Health | Supreme Court unanimously secures access to widely used abortion drugs

By MARK SHERMAN (Associated Press)

WASHINGTON (AP) — The Supreme Court on Thursday unanimously preserved access to a drug that’s utilized in almost two thirds of all abortions within the US last 12 months, within the court's first abortion decision since conservative judges Roe v. Wade overturned two years ago.

The nine judges decided The abortion Opponents didn’t have the fitting to sue against the approval of the drug by the American health authority FDA. Mifepristoneand the FDA's subsequent actions to extend access to the drug. The case threatened to limit access to mifepristone across the country, even in states where abortion continues to be legal.

Justice Brett Kavanaugh, who was a part of the bulk that overturned Roe, wrote on behalf of the court on Thursday that “federal courts are the wrong forum to address plaintiffs' concerns about FDA's actions.”

In 14 states, abortion is banned at any stage of pregnancy, and in three others it’s banned after about six weeks of pregnancy, often even before the girl realizes she is pregnant.

President Joe Biden praised the choice but signaled that Democrats will proceed to push hard for abortion ahead of the November election. “It does not change the fact that a woman's right to the care she needs is at risk, if not impossible, in many states,” Biden said in an announcement.

And the Supreme Court is currently considering one other abortion case that concerns whether a federal law on emergency treatment in hospitals ignores state abortion bans in rare emergency cases where the health of a pregnant patient is seriously in danger.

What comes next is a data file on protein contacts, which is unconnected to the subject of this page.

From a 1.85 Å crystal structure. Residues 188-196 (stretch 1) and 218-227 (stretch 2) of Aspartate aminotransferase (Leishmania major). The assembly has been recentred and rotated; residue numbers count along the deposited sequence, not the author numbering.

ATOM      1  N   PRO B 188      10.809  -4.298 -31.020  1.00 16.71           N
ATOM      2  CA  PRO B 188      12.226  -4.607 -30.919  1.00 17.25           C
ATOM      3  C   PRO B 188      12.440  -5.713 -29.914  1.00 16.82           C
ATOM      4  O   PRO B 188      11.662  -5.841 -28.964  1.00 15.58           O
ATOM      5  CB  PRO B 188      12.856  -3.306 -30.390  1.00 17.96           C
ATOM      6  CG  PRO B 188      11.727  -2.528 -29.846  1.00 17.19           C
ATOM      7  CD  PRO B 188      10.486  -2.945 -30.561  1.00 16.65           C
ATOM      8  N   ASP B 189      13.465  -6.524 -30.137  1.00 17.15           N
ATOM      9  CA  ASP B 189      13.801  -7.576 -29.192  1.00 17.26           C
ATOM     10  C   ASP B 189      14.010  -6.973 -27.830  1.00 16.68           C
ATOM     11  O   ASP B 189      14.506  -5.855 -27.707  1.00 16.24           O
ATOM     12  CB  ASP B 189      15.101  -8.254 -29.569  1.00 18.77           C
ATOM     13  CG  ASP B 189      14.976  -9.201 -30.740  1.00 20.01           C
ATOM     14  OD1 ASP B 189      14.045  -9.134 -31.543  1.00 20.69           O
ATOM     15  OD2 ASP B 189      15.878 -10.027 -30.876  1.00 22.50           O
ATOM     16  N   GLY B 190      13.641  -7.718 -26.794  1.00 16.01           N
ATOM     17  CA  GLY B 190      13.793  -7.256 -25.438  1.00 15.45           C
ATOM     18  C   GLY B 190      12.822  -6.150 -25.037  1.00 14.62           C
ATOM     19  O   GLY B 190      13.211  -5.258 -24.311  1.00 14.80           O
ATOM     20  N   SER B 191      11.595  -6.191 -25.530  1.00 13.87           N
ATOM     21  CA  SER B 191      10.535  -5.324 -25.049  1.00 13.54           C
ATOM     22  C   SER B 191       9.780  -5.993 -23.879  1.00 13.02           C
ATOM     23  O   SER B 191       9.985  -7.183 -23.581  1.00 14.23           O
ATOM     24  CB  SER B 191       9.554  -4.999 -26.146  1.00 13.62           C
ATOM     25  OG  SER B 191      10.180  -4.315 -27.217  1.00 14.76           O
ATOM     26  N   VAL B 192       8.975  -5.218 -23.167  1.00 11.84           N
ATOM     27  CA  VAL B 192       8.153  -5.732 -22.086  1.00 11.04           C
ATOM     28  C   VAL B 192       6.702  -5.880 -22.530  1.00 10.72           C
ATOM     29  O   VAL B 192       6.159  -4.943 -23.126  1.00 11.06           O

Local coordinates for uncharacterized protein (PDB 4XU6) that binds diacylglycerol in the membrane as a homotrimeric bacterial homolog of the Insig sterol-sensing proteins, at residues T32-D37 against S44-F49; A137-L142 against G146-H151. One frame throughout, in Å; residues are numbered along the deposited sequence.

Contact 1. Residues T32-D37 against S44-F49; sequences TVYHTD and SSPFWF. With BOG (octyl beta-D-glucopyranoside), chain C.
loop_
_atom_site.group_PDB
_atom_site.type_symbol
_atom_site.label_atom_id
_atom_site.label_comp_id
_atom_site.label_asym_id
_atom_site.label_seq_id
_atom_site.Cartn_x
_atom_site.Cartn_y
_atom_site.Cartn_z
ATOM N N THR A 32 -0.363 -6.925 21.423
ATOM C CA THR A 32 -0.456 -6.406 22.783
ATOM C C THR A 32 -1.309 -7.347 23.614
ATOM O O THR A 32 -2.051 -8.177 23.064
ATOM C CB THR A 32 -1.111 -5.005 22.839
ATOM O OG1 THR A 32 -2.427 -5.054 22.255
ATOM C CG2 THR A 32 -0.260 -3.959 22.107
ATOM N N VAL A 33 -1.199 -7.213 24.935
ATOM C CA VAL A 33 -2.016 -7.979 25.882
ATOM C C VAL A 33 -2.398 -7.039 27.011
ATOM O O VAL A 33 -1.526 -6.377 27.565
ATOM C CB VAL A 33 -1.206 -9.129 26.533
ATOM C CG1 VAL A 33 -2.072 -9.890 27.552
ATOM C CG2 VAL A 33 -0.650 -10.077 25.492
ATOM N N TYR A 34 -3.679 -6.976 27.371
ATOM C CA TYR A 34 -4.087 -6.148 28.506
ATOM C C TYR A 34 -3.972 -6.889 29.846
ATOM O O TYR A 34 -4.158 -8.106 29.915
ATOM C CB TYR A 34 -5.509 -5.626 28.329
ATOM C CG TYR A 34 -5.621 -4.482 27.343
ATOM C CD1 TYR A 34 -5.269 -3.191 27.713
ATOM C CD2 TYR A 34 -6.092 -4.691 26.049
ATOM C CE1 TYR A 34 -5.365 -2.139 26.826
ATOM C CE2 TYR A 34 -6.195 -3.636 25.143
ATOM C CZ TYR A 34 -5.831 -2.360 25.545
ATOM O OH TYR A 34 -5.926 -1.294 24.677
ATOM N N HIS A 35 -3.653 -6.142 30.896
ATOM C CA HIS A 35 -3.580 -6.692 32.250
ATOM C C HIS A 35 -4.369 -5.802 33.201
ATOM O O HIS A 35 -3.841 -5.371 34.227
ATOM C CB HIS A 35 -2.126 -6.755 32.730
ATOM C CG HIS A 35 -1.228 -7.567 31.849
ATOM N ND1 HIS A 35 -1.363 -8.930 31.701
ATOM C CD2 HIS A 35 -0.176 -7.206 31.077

More than 6 million people have used mifepristone since 2000. Mifepristone blocks the hormone progesterone and prepares the uterus for the contraction-inducing effects of a second drug, misoprostol. The two-drug regimen was used to terminate a pregnancy as much as 10 weeks gestation.

Doctors have stated that if mifepristone becomes unavailable or too difficult to acquire, they’d switch to using misoprostol alone, which is barely less effective at terminating pregnancies.

Biden's administration and drugmakers had warned that siding with anti-abortion groups within the case could undermine the FDA's drug approval process beyond the abortion context by asking judges to second-guess the agency's scientific judgments. The Democratic administration and New York-based Danco Laboratories, which makes mifepristone, argued that The drug is one in every of the safest the FDA has ever approved it.

The decision “secures access to a drug that has been used safely and effectively for decades,” Danco spokeswoman Abigail Long said in an announcement.

The plaintiffs within the mifepristone case, anti-abortion activists and their organizations, argued in court filings that the FDA's 2016 and 2021 decisions to loosen restrictions on obtaining the drug were unreasonable and “put the health of women across the country at risk.”